This is not the end of the world, during the regular season teams zone in and out of defending to a high level. The Pacers would have looked at the standings and known that even with some mediocre defending, they would still be ok. The problem with that though, is that this team can’t really score much either. Roy Hibbert’s comments about not seeing the ball enough may have seemed childish, but really they were born out of an understandable frustration. Put yourself in his shoes and imagine running the floor every night, being asked to defend at an elite level, and seeing maybe ten touches of the ball on the offensive game all night. Attacking is the fun part of the game, and the Pacers need to be a lot better at it in a hurry. Not to pick on George either, but he really needs to step it up on a personal level. If he wants to be treated like a star, he needs to play like one, and that starts with carrying this team. In October he was shooting at a 48.6 percent clip. In March that number was 37 percent; that is not good enough. A mention must also go to the departed Danny Granger and his replacement Evan Turner. While Granger did little on the court for this team, he was loved in the locker room and the team misses that. Turner has also done nothing of the note on the floor for the Pacers either, and this has been a problem for the team.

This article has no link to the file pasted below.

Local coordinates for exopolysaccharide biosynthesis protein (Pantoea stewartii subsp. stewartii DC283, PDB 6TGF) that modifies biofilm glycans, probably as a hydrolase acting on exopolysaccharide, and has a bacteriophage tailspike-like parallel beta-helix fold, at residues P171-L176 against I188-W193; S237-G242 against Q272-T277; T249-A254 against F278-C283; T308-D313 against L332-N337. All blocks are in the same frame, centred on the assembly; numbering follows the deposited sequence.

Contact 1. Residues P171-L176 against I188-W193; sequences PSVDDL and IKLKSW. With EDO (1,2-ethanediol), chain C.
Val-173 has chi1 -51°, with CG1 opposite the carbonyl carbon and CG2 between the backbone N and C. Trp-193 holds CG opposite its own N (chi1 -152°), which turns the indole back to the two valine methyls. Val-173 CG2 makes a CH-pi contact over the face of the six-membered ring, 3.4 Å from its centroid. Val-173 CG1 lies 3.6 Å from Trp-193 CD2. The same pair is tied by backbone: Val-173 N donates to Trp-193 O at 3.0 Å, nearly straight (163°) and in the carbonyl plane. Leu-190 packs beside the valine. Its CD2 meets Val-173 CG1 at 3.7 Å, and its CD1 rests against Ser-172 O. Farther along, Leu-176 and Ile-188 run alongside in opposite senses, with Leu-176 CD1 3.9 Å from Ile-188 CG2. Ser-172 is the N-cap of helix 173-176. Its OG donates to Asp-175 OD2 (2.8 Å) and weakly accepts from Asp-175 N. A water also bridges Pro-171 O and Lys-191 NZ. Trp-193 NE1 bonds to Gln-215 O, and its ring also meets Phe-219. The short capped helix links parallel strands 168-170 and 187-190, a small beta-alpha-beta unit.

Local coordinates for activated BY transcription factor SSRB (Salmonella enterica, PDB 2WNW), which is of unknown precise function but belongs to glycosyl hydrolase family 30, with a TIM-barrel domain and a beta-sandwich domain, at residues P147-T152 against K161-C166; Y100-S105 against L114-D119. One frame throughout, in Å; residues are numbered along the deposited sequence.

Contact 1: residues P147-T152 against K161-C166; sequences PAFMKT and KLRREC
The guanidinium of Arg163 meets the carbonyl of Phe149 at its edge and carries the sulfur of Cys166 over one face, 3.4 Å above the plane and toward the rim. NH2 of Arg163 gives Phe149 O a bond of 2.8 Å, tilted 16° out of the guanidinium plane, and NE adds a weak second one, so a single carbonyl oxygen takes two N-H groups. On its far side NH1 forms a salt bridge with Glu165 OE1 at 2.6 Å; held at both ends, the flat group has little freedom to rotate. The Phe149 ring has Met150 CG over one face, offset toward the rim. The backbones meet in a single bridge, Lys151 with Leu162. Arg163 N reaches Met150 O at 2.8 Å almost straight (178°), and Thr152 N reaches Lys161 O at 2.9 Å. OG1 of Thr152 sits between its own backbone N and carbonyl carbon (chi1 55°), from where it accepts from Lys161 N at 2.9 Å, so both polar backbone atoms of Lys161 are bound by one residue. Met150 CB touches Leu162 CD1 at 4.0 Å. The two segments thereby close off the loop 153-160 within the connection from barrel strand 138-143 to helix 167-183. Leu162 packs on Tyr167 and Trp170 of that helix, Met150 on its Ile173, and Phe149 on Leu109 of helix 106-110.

Lance Stephenson. Arguably the biggest snub at All-Star weekend by not making the Eastern Conference team, the guy can do it all. He also seems to have maturity too and has let the game come to him rather than try to hard like he has done in the past. In his fourth year, he is posting career highs in every statistical category and is the Pacer’s number one triple-double threat on a nightly basis. His 13.8 points, 4.5 assists and 7.1 rebounds are big time for a team that could do with the scoring first and foremost. He brings an energy that has been lacking to the team and is also one of the best third/fourth options in the league. If George is in tune with the game, Hibbert is doing the dirty work and West is contributing nicely, having Stephenson as an additional threat will be too much for most teams in the league. In April, he is seeing 31.8 minutes on the court, compared to 35 for the two months previous to that, which means he is being given some rest so that he can be a big part in the Pacer’s playoff assault.
How They’ll Do
Rarely has a team ever been so good and gotten so bad so quickly in the history of the NBA over the course of about two months. It is baffling. In March alone this team went 8-10, at a time when other playoff hopefuls such as the Nets and Houston Rockets have fine tuned their play and gotten better. For this reason expect to see the Pacers bow out in the semis of the Eastern Conference this season, learning some harsh lessons and coming back stronger next year.